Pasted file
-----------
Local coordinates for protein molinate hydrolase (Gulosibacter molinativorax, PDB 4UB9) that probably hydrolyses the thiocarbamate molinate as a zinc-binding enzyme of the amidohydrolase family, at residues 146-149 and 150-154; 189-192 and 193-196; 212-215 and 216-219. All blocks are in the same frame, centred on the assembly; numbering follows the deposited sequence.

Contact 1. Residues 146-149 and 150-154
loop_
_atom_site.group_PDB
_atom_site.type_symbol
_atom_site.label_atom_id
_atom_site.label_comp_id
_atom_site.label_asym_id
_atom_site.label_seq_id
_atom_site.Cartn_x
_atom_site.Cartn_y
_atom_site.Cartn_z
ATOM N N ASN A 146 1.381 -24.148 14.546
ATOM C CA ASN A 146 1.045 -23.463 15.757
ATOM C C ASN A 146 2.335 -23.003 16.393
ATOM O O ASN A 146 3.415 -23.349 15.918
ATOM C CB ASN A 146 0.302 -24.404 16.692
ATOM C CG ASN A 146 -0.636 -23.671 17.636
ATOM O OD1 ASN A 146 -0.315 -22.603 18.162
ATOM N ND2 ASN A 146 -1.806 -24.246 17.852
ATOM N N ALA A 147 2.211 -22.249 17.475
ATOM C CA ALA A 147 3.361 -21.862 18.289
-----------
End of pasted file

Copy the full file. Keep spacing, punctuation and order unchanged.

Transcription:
Local coordinates for protein molinate hydrolase (Gulosibacter molinativorax, PDB 4UB9) that probably hydrolyses the thiocarbamate molinate as a zinc-binding enzyme of the amidohydrolase family, at residues 146-149 and 150-154; 189-192 and 193-196; 212-215 and 216-219. All blocks are in the same frame, centred on the assembly; numbering follows the deposited sequence.

Contact 1. Residues 146-149 and 150-154
loop_
_atom_site.group_PDB
_atom_site.type_symbol
_atom_site.label_atom_id
_atom_site.label_comp_id
_atom_site.label_asym_id
_atom_site.label_seq_id
_atom_site.Cartn_x
_atom_site.Cartn_y
_atom_site.Cartn_z
ATOM N N ASN A 146 1.381 -24.148 14.546
ATOM C CA ASN A 146 1.045 -23.463 15.757
ATOM C C ASN A 146 2.335 -23.003 16.393
ATOM O O ASN A 146 3.415 -23.349 15.918
ATOM C CB ASN A 146 0.302 -24.404 16.692
ATOM C CG ASN A 146 -0.636 -23.671 17.636
ATOM O OD1 ASN A 146 -0.315 -22.603 18.162
ATOM N ND2 ASN A 146 -1.806 -24.246 17.852
ATOM N N ALA A 147 2.211 -22.249 17.475
ATOM C CA ALA A 147 3.361 -21.862 18.289